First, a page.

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Veteran Mentoring Programs

The Department of Veterans Affairs’ (VA) Veterans in the Workplace study gained insight into practices that improve Veteran retention in the workplace. A critical element to workplace retention advocated by study respondents was employer support and development of Veteran mentoring programs.

Veteran mentoring programs create peer support among Veterans in the civilian workplace.


Veteran mentoring:

  • Forms a voluntary one-on-one relationship between a junior Veteran employee and a senior mentor (preferably someone with military experience)
  • Assists the Veteran employee with his or her personal and professional growth in an organization
  • Focuses on helping the Veteran employee adjust to the civilian workplace culture and reach his or her full potential within the organization

Benefits to the organization:

  • Can increase the morale of Veteran employees
  • Can help new Veteran employees understand and adapt to the job and workplace culture
  • Can lead to increased productivity
  • Can lead to career development and increased employee retention
  • Can promote diversity

Benefits to the mentor:

  • Enhance leadership and coaching skills
  • Gain a better awareness and understanding of employees at the lower levels of the organization
  • Demonstrate expertise and share knowledge
  • Expand career network and exposure in the organization
  • Make a difference in a fellow Veteran’s career

Benefits to the mentee:

  • Make a smoother transition to the civilian workplace
  • Gain career development opportunities
  • Demonstrate strengths and explore potential
  • Expand career network and exposure in the organization
  • Build camaraderie with a fellow Veteran

A Veteran mentoring program is built on trust and can start in several ways:

  • A program can be built by Veterans for Veterans, although anyone can help create the program
  • Veteran middle management employees can garner support for the program from upper management
  • Upper management can tap Veterans within the organization with the skills to make it happen
  • Such a program is voluntary, bringing Veterans together in a trusted and comfortable environment

Developing a Veteran mentoring program:

  • Decide on the goals and objectives
    • Developing leaders
    • Assisting junior employees
    • Increasing employee retention
  • Develop a business case for why the organization should dedicate time and resources to the program
    • Employee growth and engagement
    • Increased retention/decreased turnover
    • Change management/guidance & training
    • Succession planning/leadership development
  • Get support and commitment from top management
  • Assign a program manager to administer the program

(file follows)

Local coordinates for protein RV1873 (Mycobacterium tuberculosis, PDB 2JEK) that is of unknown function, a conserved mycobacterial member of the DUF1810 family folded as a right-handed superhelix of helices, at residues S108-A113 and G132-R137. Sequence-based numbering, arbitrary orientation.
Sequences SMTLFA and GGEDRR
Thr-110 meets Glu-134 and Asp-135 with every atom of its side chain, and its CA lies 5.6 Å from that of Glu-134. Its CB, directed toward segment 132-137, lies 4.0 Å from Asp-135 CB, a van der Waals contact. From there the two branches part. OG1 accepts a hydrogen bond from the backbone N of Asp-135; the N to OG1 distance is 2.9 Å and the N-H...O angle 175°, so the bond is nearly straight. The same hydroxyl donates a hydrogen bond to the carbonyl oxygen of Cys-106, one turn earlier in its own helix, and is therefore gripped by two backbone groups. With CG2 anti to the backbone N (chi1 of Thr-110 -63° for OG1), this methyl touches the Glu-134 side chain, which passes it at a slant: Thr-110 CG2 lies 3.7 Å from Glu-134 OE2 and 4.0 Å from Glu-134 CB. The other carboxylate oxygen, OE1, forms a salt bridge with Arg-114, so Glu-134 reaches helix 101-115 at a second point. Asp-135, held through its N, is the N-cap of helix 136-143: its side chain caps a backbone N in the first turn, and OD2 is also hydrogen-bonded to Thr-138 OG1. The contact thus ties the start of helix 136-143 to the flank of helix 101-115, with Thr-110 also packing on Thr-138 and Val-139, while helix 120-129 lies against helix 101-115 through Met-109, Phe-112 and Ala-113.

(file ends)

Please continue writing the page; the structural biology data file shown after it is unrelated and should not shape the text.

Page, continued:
• Create a committee to set the goals and objectives of the program
  • Develop a communications strategy for providing information and updates to mentors and mentees
    • Website page describing the program & announcing updates
    • Social media group for sharing news and ideas
    • Email distribution

Implementing a Veteran mentoring program:

  • Create a marketing and recruiting strategy
    • Let employees know about the program
    • Match mentors selectively with mentees based on compatibility of goals, interests, or preferences
    • Consider using web-based mentoring tools for matching and tracking
  • Train program participants
    • Conduct orientation for mentors and mentees
    • Inform mentors on resources available to Veterans with health or mental health challenges
    • Develop instruction guides that include roles, expectations, topics, and commitments
  • Support the mentoring relationships
    • Provide developmental activities such as seminars, networking events, guest speakers
    • Evaluate when goals have been met and bring closure to mentorships
    • Broadcast successes that demonstrate the value of the program and give recognition to participants

Foundations for a successful mentoring program:

  • Both mentor and mentee should communicate and respect each other’s time
  • Both should share responsibility for the relationship
  • Both should keep an open mind, be flexible, and exchange information
  • Both should have sensitivity to differences in race, gender, backgrounds, and experiences
  • Mentee must take ownership of his or her own career

Sources

Mentoring Handbook. Rep. American Corporate Partners, n.d. Web.
http://acp-usa.org/sites/default/files/ACPMentoringHandbookWinter2013.pdf

How to Build a Mentoring Program: A Mentoring Program Toolkit. Rep. OPM/USPTO Leadership Development Program, 18 Mar. 2010. Web.
http://www.opm.gov/Wiki/uploads/docs/Wiki/OPM/training/Mentoring%20Toolkit%203-18-10.pdf

10 Tips for Starting a Successful Mentoring Program. Rep. Chronus.com, n.d. Web.
http://chronus.com/wordpress/wp-content/uploads/2012/01/10-Tips-for-Starting-a-Successful-Mentoring-Program.pdf

Best Practices: Mentoring. Rep. United States Office of Personnel Management, Sept. 2008. Web.
http://www.opm.gov/policy-data-oversight/training-and-development/career-development/bestpractices-mentoring.pdf

Travis, Eryn. "What Benefit Does a Company Gain With Mentoring Programs?" Small Business. Demand Media, n.d. Web.
http://smallbusiness.chron.com/benefit-company-gain-mentoring-programs-20665.html


Note: This material was generated by Corporate Gray and The Burton Blatt Institute at Syracuse University and is based on research conducted under the U.S. Department of Veterans Affairs’ contract VA101-C17232.